Now we'll keep the same timing - again taking one second for the coin to move across the page. But we'll change the spacing by slowly easing out of position number 1 and easing gradually into position number 25.

It still takes one second for the coin to get over there. It has the same timing - but there is very different movement because of the different spacing. Both start together - and both hit the middle together - but the spacing is quite different. And so the action is very different.

You could say that animation is the art of timing. But you could say that about all motion pictures.

The most brilliant masters of timing were the silent comedians: Charlie Chaplin, Buster Keaton, Laurel and Hardy.

Certainly for a film director, timing is the most important thing. For an animator, it's only half the battle. We need the spacing as well. We can have a natural feel for timing, but we have to learn the spacing of things.

One other thing: The bouncing ball example is often used to show animation 'squash and stretch' - that is, the ball elongates as it falls, flattens on impact with the ground and then returns to its normal shape in the slower part of its arc.

It might squash and stretch this way if it was a very soft ball with not much air in it, but what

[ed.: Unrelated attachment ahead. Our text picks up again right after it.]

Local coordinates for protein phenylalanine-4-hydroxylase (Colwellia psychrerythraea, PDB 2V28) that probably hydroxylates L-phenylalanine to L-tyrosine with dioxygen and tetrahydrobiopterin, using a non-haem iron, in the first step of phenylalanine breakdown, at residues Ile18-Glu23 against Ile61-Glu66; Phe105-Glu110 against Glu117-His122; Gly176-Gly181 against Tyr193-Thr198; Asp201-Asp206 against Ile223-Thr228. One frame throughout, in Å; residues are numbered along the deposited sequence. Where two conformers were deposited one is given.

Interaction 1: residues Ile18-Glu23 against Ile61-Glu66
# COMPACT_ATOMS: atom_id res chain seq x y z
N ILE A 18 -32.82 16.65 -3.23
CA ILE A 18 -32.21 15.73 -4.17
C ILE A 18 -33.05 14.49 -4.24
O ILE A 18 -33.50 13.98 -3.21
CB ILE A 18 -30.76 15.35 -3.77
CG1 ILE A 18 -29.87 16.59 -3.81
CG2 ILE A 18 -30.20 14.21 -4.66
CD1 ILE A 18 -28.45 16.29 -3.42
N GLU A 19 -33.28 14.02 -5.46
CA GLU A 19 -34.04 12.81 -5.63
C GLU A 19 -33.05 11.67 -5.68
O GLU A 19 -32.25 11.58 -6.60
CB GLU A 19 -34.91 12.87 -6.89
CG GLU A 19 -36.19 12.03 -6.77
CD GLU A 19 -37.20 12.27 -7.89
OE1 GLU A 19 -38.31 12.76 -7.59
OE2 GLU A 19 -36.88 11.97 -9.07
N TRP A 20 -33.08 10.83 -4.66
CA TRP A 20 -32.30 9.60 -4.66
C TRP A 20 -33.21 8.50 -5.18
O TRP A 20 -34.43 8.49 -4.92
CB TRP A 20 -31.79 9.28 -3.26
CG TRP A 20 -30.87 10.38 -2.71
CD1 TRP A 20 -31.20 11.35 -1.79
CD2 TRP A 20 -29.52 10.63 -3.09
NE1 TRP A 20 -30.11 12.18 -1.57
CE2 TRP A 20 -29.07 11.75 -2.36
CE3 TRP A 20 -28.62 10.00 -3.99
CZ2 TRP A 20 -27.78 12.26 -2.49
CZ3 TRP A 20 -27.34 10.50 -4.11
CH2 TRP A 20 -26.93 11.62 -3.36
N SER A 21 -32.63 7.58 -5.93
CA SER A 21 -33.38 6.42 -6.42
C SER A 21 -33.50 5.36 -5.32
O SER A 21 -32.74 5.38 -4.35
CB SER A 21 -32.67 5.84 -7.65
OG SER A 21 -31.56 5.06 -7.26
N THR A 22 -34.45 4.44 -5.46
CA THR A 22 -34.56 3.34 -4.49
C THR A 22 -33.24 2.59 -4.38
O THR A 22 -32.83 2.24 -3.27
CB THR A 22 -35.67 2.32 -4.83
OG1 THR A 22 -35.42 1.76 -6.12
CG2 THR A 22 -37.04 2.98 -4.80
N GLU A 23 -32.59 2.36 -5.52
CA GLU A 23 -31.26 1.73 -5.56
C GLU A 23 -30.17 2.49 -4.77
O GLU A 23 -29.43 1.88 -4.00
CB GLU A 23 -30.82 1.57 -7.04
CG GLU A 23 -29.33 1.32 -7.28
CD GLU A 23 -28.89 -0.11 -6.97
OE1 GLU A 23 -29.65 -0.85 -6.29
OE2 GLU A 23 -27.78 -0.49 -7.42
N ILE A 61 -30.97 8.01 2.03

I've found is that you can get a good enough effect with a rigid coin - provided the spacing of it was right - so this added technique is not always necessary. Certainly a hard golf ball isn't going to bend all over the place. In other words, if you do this squishy squashy thing too much, everything comes out a bit 'sploopy', like it's made of rubber. Life ain't like that. At least most of it ain't. More about this later.

Golf Ball Bounce
Golf ball bounce, 1951

Having established all this, let's go to lesson one:

Christmas Carol 1972

Stills from Charles Dickens' A Christmas Carol, 1972. We're starting to get better. I got my first Oscar for this half-hour film made originally for TV. You wouldn't think a lot of this was drawn by Bugs Bunny animators! It couldn't have been done without Ken Harris who carried the load on Scrooge. Towards the end, Chuck Jones (the Executive Producer) lent us Abe Levitow, a great unsung animator with majestic qualities. We also had help from Disney alumni George Nicholas and Hal Ambro. My own stalwarts were Richard Purdum. Sergio Simonetti and Roy Naisbitt.

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